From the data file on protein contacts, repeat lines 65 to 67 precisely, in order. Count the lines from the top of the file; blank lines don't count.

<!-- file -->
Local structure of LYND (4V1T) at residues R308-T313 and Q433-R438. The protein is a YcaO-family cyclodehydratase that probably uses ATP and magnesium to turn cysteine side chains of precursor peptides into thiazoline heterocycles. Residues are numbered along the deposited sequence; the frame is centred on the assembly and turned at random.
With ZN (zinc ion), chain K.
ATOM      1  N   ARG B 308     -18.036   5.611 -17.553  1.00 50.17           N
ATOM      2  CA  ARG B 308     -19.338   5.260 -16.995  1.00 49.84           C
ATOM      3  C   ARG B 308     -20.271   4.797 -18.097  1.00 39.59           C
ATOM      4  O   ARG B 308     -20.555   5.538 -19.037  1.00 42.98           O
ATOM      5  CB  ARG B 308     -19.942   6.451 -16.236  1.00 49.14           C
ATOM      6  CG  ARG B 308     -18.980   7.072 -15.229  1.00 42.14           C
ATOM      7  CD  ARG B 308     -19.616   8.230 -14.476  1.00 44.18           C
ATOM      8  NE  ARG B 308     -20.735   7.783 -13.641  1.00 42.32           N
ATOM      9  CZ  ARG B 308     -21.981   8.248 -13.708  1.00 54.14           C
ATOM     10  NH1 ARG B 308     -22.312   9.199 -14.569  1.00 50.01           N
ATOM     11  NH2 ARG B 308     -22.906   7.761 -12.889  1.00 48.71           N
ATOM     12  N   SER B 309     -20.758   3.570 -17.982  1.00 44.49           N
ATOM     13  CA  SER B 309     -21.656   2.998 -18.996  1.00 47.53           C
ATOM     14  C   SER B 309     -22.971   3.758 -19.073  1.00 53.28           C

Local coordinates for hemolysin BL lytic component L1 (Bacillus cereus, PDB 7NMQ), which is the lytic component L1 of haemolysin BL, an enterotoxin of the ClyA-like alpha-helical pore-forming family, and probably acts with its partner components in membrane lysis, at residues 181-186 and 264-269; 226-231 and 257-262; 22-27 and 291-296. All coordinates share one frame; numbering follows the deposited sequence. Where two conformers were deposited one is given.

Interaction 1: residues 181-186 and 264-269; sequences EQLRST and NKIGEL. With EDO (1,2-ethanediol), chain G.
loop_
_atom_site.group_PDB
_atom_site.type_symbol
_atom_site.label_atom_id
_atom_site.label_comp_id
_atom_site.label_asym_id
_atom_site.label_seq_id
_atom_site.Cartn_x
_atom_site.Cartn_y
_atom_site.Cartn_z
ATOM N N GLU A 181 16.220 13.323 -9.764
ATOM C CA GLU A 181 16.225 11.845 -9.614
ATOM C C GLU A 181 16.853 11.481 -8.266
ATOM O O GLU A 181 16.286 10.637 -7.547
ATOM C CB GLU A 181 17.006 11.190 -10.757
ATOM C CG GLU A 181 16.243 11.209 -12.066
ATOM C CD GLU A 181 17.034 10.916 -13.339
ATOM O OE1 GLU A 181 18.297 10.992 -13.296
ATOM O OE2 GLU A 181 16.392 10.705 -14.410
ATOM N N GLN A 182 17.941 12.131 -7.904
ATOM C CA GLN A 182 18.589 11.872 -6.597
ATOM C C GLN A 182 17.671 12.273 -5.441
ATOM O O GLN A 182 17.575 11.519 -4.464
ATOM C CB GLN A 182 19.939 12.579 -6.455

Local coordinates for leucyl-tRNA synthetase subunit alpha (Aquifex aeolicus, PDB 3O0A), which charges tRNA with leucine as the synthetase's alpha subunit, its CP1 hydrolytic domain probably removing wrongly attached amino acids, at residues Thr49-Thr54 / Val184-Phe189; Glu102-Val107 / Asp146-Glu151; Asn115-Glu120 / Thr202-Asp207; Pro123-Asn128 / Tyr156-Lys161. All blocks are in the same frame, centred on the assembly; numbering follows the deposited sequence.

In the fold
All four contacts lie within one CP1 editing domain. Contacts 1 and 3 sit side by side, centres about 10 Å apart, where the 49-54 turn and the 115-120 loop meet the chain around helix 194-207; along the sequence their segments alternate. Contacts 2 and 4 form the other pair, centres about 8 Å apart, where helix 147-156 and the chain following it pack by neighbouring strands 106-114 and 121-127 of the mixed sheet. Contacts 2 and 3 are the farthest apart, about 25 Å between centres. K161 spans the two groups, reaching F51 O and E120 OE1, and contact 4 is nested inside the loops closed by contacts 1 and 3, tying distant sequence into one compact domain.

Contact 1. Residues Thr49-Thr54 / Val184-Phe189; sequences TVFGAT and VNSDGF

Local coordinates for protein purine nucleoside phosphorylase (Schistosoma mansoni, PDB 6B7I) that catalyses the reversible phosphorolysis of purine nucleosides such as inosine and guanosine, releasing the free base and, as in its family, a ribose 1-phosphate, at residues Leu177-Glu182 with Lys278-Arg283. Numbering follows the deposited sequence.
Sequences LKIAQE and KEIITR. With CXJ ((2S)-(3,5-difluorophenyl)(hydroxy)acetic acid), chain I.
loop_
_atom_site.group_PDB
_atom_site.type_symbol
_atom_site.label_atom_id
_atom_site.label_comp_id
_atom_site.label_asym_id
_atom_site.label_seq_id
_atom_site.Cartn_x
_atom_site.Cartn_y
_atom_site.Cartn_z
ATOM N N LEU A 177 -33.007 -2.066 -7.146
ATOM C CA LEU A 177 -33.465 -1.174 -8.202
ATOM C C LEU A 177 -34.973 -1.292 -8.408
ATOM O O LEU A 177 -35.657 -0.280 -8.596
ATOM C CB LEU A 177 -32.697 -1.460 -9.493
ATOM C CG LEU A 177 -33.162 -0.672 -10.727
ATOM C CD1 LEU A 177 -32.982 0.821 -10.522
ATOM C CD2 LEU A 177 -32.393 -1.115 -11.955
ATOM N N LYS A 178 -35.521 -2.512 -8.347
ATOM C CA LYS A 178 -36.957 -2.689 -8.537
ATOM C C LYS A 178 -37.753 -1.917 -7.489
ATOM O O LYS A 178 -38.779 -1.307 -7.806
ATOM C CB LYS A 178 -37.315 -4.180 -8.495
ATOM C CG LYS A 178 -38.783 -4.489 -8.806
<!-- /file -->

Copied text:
ATOM C CD1 LEU A 177 -32.982 0.821 -10.522
ATOM C CD2 LEU A 177 -32.393 -1.115 -11.955
ATOM N N LYS A 178 -35.521 -2.512 -8.347